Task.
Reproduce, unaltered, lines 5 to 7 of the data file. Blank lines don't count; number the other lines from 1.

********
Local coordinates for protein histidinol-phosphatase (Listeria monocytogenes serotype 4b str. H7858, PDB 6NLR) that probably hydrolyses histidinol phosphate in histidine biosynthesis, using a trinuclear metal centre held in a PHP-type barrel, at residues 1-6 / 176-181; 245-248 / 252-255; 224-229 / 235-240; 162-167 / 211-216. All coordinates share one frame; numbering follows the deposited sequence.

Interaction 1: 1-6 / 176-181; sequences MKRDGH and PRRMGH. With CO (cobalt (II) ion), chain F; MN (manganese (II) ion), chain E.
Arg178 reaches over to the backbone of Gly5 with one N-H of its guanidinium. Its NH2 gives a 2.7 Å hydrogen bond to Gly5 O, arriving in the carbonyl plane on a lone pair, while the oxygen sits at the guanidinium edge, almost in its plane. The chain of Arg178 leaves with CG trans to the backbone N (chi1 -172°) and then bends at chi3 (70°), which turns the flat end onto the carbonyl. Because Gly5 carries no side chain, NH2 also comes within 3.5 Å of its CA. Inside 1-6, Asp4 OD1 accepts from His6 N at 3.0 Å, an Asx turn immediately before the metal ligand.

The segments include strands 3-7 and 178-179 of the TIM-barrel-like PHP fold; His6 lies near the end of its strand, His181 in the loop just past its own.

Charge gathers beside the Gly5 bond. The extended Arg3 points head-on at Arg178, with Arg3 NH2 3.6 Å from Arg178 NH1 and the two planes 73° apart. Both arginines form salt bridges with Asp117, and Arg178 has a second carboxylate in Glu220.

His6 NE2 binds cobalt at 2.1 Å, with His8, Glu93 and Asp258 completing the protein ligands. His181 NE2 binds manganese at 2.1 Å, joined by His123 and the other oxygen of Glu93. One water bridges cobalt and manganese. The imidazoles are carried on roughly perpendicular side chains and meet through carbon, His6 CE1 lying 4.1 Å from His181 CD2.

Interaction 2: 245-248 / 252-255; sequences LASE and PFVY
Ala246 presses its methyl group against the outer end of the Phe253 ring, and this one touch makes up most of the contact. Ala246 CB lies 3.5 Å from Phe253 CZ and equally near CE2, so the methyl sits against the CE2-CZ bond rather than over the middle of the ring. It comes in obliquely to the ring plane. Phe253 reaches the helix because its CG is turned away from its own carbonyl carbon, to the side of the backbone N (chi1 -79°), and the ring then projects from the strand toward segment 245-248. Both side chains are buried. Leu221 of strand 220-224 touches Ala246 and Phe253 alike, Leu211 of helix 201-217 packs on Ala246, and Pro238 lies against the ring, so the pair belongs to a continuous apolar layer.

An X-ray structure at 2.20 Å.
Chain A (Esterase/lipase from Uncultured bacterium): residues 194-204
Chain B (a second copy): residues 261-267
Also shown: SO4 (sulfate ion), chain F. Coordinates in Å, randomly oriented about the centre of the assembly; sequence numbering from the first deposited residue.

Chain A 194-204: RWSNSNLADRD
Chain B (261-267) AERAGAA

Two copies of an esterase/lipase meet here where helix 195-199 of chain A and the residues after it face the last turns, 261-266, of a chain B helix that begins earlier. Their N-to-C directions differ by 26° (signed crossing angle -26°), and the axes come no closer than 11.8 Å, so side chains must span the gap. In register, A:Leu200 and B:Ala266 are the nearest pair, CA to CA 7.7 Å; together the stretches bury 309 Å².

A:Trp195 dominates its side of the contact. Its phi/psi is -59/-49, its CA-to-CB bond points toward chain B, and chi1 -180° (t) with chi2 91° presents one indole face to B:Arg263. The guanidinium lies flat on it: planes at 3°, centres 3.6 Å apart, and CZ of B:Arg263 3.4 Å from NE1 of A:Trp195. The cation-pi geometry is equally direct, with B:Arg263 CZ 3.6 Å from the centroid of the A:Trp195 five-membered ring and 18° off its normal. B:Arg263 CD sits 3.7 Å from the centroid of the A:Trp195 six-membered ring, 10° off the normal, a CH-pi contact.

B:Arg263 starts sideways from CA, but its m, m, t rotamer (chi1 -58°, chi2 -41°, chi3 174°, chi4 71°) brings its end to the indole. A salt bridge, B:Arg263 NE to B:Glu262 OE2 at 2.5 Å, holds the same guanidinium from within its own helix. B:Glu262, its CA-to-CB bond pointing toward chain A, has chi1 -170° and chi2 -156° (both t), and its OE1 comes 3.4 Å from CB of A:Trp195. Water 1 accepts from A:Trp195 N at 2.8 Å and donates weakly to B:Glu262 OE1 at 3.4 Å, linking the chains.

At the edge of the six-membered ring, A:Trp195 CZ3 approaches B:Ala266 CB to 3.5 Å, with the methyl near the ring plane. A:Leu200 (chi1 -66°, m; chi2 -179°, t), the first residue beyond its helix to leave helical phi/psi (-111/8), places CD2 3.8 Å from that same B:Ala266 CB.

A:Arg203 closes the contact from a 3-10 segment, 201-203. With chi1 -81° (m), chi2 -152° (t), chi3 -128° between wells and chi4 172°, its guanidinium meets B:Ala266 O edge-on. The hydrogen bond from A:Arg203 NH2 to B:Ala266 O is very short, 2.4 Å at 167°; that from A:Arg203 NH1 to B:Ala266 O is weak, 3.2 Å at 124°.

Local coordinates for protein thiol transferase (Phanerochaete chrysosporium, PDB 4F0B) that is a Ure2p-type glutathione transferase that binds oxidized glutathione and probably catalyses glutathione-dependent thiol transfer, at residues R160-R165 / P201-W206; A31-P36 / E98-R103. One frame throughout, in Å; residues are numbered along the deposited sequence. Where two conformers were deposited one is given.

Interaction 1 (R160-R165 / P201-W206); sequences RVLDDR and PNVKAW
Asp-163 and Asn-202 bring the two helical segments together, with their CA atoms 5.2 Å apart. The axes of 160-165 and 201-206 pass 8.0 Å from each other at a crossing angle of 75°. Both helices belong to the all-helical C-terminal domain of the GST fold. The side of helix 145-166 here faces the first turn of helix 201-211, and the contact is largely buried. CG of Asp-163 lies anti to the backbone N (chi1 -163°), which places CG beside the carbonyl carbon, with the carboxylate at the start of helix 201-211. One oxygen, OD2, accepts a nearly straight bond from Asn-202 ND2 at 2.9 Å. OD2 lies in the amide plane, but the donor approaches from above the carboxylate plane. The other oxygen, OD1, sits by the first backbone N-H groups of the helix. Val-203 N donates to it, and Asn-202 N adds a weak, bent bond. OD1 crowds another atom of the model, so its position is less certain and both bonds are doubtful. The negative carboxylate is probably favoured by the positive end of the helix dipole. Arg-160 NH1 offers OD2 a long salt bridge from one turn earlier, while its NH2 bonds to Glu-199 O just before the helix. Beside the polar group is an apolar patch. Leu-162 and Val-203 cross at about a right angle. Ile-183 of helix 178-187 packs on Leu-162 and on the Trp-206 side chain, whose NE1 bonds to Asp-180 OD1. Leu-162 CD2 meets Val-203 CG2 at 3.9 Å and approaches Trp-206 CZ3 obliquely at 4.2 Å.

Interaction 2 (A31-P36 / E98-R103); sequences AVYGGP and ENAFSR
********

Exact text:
Charge gathers beside the Gly5 bond. The extended Arg3 points head-on at Arg178, with Arg3 NH2 3.6 Å from Arg178 NH1 and the two planes 73° apart. Both arginines form salt bridges with Asp117, and Arg178 has a second carboxylate in Glu220.

His6 NE2 binds cobalt at 2.1 Å, with His8, Glu93 and Asp258 completing the protein ligands. His181 NE2 binds manganese at 2.1 Å, joined by His123 and the other oxygen of Glu93. One water bridges cobalt and manganese. The imidazoles are carried on roughly perpendicular side chains and meet through carbon, His6 CE1 lying 4.1 Å from His181 CD2.

Interaction 2: 245-248 / 252-255; sequences LASE and PFVY